'Fighting Words' from the Supreme Court

President Johnson hands Martin Luther King Jr. one of the pens used to sign the Voting Rights Act of 1965 into law.

BACK IN THE day, when Stevie Wonder was Wishing “those days could come back once more,” my 6-, 7-, and 8-year-old friends and I had no idea what the heck he was talking about, but we loved the groove and would blast Wonder’s Songs in the Key of Life album from our front steps as we played in front of my house in our West Oak Lane neighborhood of Philadelphia.

Sometimes the boys would coast down the street on handmade skateboards, literally made of old skates—the kind with wheels you strapped to your shoes—nailed to short wooden planks. Sometimes the girls and boys would race each other down a steep street, flying at lightning speed on bikes and boards, to see who could make it first to the candy shop at the bottom of the hill. And sometimes, in all the play, a verbal sparring match would break out:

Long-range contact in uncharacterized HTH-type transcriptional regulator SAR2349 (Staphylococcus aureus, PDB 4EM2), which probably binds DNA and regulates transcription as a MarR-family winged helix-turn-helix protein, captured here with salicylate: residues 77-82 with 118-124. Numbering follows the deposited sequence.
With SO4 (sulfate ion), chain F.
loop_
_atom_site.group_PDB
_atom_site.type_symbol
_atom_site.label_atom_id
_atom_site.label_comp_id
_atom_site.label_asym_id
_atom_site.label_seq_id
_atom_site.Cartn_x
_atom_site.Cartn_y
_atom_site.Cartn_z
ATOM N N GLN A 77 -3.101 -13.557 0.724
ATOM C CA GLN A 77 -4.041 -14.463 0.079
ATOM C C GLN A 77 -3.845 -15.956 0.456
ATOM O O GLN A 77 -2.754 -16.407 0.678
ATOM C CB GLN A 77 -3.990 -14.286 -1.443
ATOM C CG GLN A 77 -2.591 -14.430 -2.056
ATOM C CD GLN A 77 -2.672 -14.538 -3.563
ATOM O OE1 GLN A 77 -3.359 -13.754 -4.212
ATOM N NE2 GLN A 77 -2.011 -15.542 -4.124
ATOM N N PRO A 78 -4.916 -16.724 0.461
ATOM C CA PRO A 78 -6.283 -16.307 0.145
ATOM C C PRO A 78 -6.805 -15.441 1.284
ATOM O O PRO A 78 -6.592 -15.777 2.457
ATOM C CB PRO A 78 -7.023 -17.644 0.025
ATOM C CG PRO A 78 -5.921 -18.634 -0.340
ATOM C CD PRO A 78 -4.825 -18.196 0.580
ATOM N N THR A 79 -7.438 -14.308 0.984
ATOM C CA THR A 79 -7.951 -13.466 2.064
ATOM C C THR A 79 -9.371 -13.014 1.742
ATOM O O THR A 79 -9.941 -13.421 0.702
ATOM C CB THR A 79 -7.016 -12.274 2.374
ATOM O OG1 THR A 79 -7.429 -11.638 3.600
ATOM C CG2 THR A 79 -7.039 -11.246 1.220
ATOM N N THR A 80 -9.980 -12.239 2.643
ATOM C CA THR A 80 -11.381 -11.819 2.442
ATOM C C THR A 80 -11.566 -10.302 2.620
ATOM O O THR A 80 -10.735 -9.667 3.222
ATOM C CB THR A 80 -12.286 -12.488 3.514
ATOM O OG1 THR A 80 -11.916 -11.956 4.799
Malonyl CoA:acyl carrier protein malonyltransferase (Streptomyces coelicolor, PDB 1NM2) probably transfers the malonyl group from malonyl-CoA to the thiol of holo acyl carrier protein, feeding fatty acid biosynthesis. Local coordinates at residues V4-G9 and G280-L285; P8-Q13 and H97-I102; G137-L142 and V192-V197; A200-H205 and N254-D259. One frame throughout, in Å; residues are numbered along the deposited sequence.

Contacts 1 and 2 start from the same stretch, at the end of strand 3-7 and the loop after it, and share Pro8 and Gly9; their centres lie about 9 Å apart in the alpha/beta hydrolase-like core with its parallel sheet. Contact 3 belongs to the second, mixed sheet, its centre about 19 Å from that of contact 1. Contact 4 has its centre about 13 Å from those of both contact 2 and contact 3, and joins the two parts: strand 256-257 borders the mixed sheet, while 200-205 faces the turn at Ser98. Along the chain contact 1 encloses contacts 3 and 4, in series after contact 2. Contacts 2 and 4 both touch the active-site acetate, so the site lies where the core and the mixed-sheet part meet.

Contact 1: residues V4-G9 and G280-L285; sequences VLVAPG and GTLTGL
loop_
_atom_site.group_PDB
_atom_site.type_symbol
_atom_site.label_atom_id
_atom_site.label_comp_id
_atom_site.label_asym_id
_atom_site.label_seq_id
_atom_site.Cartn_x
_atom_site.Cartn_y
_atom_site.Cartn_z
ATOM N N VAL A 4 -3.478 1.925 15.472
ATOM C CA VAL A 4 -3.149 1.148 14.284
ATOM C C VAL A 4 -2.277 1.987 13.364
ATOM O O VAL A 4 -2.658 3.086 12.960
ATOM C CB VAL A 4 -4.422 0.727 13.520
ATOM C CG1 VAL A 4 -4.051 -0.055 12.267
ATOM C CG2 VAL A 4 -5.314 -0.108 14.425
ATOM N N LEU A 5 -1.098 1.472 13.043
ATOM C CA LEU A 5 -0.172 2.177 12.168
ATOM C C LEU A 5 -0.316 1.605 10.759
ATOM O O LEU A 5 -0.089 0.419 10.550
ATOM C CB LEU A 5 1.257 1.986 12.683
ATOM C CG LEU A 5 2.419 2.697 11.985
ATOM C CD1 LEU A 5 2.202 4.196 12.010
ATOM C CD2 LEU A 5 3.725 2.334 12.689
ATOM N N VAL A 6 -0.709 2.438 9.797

“You so big,” one friend would say, “it take two showerheads to clean yo big butt in the morning!” Then the 7-year-old sparring partner would come back: “Oh, yeah?! You so ugly, yo mama say ‘What dat?’ when she give birth to you!”

It would keep going and we’d all laugh out loud until someone got inappropriate. Usually inappropriateness began with three words: “Yo mama so ...” We all knew to never bring someone’s mother into the sparring match unless you wanted to fight for real. Those were fighting words.

This summer the Supreme Court got inappropriate. They spewed fighting words on the playground that is our national public square.

In the case of Shelby County, Alabama, vs. Holder, the court issued a 5-to-4 ruling that Section 4 of the Voting Rights Act is unconstitutional. Section 4 is the section that identifies the states which, because of historical racialized bias, must obtain “preclearance” from the Justice Department before making any changes to their voting laws or districts.

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